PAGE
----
Counterinsurgency Doctrine in Light of the Afghan Experience Between 2005 and 2011: How Did We Get Here, How Have We Done and Where Are We Headed?

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Title: Counterinsurgency Doctrine in Light of the Afghan Experience Between 2005 and 2011: How Did We Get Here, How Have We Done and Where Are We Headed?
Authors: Schneider, Krista M.
Date: 2012-10-11
Abstract: This thesis provides a thorough investigation into the American and Canadian counterinsurgency doctrines in light of the counterinsurgency experience in Afghanistan between 2005 and 2011. The major finding of this thesis is that counterinsurgency doctrine holds many assumptions that necessitate a re-evaluation of counterinsurgency. The assumptions have been overlooked because of a tailored historical record of counterinsurgency that attributed success to superior methods but ignored beneficial contextual factors. Since the historical record of British counterinsurgency in Malaysia has been subject to recent revisions by several academics, the common belief that counterinsurgency can be successful through minimal force may change. The necessity of force raises ethical and political considerations for counterinsurgency in the 21st century. Counterinsurgency doctrine will be re-evaluated in light of the experience in Afghanistan for it highlights that the amount of blood and treasure required in counterinsurgency operations cannot be wagered on a doctrine built on assumptions.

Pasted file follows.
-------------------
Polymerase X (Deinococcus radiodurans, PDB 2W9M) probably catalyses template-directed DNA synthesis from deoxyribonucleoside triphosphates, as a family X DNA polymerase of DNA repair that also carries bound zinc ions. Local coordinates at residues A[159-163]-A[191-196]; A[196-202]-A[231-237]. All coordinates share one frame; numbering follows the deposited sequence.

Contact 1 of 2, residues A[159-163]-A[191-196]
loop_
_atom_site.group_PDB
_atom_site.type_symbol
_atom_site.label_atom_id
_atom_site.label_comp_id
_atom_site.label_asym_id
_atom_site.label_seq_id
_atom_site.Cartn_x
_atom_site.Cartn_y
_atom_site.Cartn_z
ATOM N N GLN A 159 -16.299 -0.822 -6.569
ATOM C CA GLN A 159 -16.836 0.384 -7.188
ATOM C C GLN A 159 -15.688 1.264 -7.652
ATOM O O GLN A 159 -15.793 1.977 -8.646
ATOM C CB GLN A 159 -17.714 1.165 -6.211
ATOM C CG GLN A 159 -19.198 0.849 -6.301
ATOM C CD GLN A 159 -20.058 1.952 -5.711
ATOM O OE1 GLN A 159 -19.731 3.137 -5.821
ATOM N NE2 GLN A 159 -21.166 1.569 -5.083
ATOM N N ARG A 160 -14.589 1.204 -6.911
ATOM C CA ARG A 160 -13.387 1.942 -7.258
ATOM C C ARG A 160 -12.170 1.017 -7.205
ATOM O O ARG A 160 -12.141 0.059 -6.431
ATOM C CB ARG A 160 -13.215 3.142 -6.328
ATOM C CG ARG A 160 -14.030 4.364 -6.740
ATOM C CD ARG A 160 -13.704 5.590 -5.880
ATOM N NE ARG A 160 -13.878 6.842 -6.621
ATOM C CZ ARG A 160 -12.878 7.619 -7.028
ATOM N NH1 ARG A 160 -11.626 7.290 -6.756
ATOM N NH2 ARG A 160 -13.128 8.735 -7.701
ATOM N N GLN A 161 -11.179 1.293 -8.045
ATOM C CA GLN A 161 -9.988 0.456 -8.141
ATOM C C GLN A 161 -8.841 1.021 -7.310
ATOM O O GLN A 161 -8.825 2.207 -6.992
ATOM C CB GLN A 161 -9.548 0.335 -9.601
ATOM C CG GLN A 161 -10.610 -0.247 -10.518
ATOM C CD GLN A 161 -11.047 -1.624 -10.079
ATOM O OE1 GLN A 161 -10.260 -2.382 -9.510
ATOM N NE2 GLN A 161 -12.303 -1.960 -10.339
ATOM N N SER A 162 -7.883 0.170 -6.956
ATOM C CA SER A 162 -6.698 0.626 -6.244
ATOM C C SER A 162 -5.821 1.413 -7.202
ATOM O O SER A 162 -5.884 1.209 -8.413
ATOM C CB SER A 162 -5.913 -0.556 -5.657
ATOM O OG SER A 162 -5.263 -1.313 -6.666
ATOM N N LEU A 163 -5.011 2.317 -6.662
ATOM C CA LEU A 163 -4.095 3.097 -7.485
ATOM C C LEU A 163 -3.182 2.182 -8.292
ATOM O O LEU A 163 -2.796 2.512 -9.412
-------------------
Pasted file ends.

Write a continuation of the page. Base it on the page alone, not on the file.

URL: http://hdl.handle.net/10393/23385
http://dx.doi.org/10.20381/ruor-755
CollectionThèses Saint-Paul // Saint Paul Theses
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